Drug Screen Protocols in the Era of Medical Marijuana | Yellowstone Recovery

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Drug Screen Protocols in the Era of Medical Marijuana

Thirty-six US states have approved comprehensive medical marijuana programs. Some states only allow the use of hemp-derived CBD (cannabidiol) with less than 0.3% THC (tetrahydrocannabinol)(1). Meanwhile, the FDA (US Food and Drug Administration) is creating a regulatory approach framework on CBD products.

Cannabis products may come in various forms, like vapes, ingestible, tinctures, and topicals. Some of these products have uses in aromatherapy and have been found to be helpful in specific conditions and symptoms.

Unfortunately, even medical marijuana use can lead to drug abuse or dependence if not administered based on a doctor’s guidance on dosing. Modern imaging techniques show that chronic drug exposure can enlarge or shrink some regions of the brain(2).

In 2017, the federal workplace mandatory guidelines for urine specimen drug testing were updated(3). Meanwhile, Congress allowed several federal executive branches to collect oral fluid specimens to be included in drug testing programs(4).

Drug Testing Protocols

A drug screening or testing manual has been released by the United States Department of Health and Human Services to follow in the workplace. It encompasses the following drug testing protocols(5):

  1. Only urine specimens are allowed to be collected by the federal agencies for drug testing in the workplace.

Urine specimens are considered valid if it meets the minimum amount of pH and creatinine for each sample.

  1. The federal agency must test the specimens for cocaine and marijuana. They may also test for amphetamines, opioids, and phencyclidine, if necessary.
  2. Test facilities must be HHS- certified and do initial and confirmatory tests on the specimen. Initial drug testing uses antigen and antibody binding to determine drug metabolites.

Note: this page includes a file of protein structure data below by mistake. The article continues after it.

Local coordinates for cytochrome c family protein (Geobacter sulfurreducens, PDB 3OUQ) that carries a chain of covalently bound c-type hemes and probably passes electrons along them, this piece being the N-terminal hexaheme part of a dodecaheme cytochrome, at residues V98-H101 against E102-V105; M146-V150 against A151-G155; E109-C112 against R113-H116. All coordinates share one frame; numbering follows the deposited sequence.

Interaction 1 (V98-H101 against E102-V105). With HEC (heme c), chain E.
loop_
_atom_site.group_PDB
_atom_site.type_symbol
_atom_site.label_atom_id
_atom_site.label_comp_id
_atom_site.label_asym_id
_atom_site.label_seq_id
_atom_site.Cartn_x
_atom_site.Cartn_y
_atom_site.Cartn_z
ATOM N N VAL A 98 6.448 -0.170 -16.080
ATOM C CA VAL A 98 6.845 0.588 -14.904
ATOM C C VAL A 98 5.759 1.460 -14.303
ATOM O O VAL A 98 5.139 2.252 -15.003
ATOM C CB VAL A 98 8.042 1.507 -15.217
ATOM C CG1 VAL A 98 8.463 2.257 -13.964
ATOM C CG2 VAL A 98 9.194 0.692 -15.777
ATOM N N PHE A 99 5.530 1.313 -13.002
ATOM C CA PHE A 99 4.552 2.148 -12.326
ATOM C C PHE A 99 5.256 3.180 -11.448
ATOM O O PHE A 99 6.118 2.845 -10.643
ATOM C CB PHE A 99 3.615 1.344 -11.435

3. Testing laboratories are required to secure the frozen storage of drug-positive specimens, adulterated specimens, invalid specimens, and substituted specimens. These samples are kept for at least one year after reporting.

Marijuana Drug Testing

Drug testing for marijuana determines which cannabinoids are present. THC is the primary psychoactive element, which is often evaluated in drug screening.

Intoxication from THC induces euphoria and temporarily impairs perceptual-motor skills, concentration, and learning(6).

Immunoassay tests (initial drug tests) have cross-reactivity to marijuana metabolites (THCA), and compounds (THC) excreted in the urine. At the same time, a confirmatory drug test explicitly determines and quantifies THCA in the specimen.

THCA is a non-intoxicating cannabinoid present in raw and live cannabis.

Those taking medical marijuana must be mindful of the following guidelines about marijuana testing(7):

  • According to the Substance Abuse and Mental Health Services Administration (SAMHSA), marijuana use is still not accepted as a medical excuse for a positive drug test.
  • However, for medications with cannabinoids, like dronabinol, the person tested should provide supporting documentation for the drug prescription.
  • Synthetic cannabinoids, like nabilone, do not induce a positive in a drug test due to the absence of THCA. It is not acceptable as an excuse for a positive drug test result.
  • Other cannabis-based medications approved and not yet approved by the FDA, like Sativex and Epidiolex, are not accepted as a reason for a positive drug result.

Sativex, a combination of THC and CBD, has not been approved by the FDA. This multiple sclerosis medication can trigger a positive result in drug tests due to its THC content(8).

Meanwhile, Epidiolex is a CBD-based drug approved by the FDA. This drug does not contain THC, so those who take it will not test positive for THC(9).

References

  1. National Conference of State Legislatures, (March 2021), State Medical Marijuana Laws, retrieved from https://www.ncsl.org/research/health/state-medical-marijuana-laws.aspx
  2. Fowler, J. S., Volkow, N. D., Kassed, C. A., & Chang, L. (2007). Imaging the addicted human brain. Science & practice perspectives, 3(2), 4–16. https://doi.org/10.1151/spp07324
  3. NIH National Institute on Drug Abuse, (n.d.), Drug Testing, retrieved from https://www.drugabuse.gov/drug-topics/drug-testing
  4. Ibid
  5. Substance Abuse and Mental Health Services Administration, (March 2018), Medical Review Officer Guidance Manual for Federal Workplace Drug Testing Programs, retrieved from https://www.samhsa.gov/sites/default/files/workplace/mro_guidance_manual_508_final_march_2018.pdf
  6. Ibid.
  7. Ibid.
  8. Ibid.
  9. Ibid.

Author’s Bio:

Fay Smith has a bachelor’s degree in English Literature. She worked in communications for five years before settling down with her husband and now she writes freelance for wellness products. As a mother and an advocate of all things natural, she tried CBD when friends recommended it for common aches and pain.

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